Land of My Birth – The title of this article may well conjure up a romantic scene with a lake of swans and ducks, but in reality it is the name of an IDF call-up exercise which was held the first of April 1959. But this leads to the obvious question: What do ducks have to do with the IDF? To see the answer, read on.
The events began in the early evening, when the popular Kol Yisrael program “Chazanut Requests” was interrupted, and the announcer said in an official-sounding voice:
“The listeners are asked to stay close to their radios and wait for a very important announcement, which will be brought soon.”
This announcement was enough to bring the entire State of Israel to a high level of tension, since the country was surrounded by enemies on every border. Guesses and rumors about what was happening flew in all directions.
The inhabitants of the land remained glued to the radio, which was the only medium for widespread communication. The nine o’clock news opened with a dramatic announcement, read in nine different languages. The one thing that the announcer failed to mention was that this was simply an exercise:
“The general staff of the IDF hereby announces a call-up of reserve forces. Those soldiers whose call-up sign appears listed below must report to their bases immediately. And here is the list: A Troop of Artists, The Face of Importance, and Water Ducks.”
The optimists among the listeners felt that this was an April Fool’s Day hoax, but most of the people were sure that a tragedy had befallen the new country. Dedicated reservists from all the units of the IDF retrieved the military equipment that they had stored in their homes and waited, ready to hear additional call-up signs that might include their own units.
Political leaders also fell for the trap and reacted as might have been expected, each one according to the party which he represented. Menachem Begin, who was in the opposition at the time, rushed to make a patriotic declaration, where he said:
“While it is true that the failing government did not act properly in hiding vital security information, if our army has been called to action we will all stand behind them, without any exception, as we always have.”
From the other side of the political spectrum, Esther Vilenska, of the Communists, warned the forces of the IDF not to move beyond the borders of the country.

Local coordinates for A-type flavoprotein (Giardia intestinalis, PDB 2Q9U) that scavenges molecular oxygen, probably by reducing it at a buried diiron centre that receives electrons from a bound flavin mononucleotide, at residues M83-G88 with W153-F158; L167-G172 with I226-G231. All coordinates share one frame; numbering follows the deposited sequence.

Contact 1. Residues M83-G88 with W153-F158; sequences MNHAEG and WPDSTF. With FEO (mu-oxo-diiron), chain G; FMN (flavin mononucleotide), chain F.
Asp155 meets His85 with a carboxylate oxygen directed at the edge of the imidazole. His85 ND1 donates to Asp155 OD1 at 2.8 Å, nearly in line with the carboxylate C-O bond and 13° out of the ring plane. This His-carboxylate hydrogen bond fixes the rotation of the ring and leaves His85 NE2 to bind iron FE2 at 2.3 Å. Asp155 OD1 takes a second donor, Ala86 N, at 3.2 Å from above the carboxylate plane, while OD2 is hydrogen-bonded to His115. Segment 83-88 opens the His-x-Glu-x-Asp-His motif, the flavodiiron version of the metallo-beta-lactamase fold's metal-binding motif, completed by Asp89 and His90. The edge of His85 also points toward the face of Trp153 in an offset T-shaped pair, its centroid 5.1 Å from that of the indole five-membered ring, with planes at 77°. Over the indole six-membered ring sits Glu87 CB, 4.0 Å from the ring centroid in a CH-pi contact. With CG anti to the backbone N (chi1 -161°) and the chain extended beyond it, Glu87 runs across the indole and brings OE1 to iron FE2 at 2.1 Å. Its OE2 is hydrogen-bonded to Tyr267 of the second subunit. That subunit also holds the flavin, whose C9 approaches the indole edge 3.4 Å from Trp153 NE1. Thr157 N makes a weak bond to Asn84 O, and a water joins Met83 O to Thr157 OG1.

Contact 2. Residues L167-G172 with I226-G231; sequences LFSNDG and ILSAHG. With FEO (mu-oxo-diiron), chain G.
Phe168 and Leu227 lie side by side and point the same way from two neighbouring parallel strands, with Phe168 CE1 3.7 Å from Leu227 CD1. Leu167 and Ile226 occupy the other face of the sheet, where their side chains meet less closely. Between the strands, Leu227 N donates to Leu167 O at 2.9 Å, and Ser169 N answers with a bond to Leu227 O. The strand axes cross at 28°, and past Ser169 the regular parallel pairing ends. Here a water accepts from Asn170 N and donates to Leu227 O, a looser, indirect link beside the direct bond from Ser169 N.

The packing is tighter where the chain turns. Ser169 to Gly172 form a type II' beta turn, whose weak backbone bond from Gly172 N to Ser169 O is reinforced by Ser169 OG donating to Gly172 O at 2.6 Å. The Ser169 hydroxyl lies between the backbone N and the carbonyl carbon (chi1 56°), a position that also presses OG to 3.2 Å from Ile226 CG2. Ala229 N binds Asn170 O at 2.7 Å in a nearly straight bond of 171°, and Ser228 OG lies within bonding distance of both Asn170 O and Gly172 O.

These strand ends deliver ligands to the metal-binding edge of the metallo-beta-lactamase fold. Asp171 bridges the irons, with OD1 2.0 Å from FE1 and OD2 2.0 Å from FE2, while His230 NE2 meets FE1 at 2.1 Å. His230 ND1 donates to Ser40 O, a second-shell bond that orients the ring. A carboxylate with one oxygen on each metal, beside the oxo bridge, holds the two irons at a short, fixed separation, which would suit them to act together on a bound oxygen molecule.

However, the exercise had a much more serious effect outside the country. Within a few minutes of the announcement, the whole world was sent into turmoil, and radio networks reported around the world that Israel had announced a general call-up of reserves. It goes without saying that the Arab countries on the borders of Israel also reacted immediately. Syria announced a general call-up and moved troops to the border, afraid of an imminent Israeli attack. Jordan announced that it had taken steps to guarantee the safety of the kingdom, and Egypt also reacted harshly.
The Prime Minister and Minister of Defense, David Ben Gurion, was surprised to hear the call-up announcement in his home. He realized what was about to happen, including the panic that might result, both in Israel and abroad. At the time, the Chief of Staff Chaim Laskov and the Head of Operations General Meir “Zorro” Zorea were sitting in the Mann Auditorium in Tel Aviv. They had been invited to a gala concert in honor of the Queen of Belgium, who was on a state visit to Israel. Ben Gurion personally phoned the auditorium and asked to call the IDF commanders to the phone. But the usher who received the call was convinced that he was hearing the voice of a popular mimic and slammed the phone down.
An investigation commission that was appointed to study how such a dramatic announcement had been made without informing the Minister of Defense and the Chief of Staff blamed several “middle level officers” who had carried out their mission “with excessive zeal.” But Ben Gurion did not allow the lower levels to take the blame. He moved “Zorro” to a different position and fired the head of the Intelligence unit, Yehoshafat Harkevi.
Source: Yinon Roichman, “The War that Didn’t Happen,” and others. Reprinted with permission from Zomet Institute (www.zomet.org.il). Translated from the Hebrew by Moshe Goldberg. To subscribe to receive the complete version of Shabbat B’Shabbato please write to firstname.lastname@example.org.
The words of this author reflect his/her own opinions and do not necessarily represent the official position of the Orthodox Union.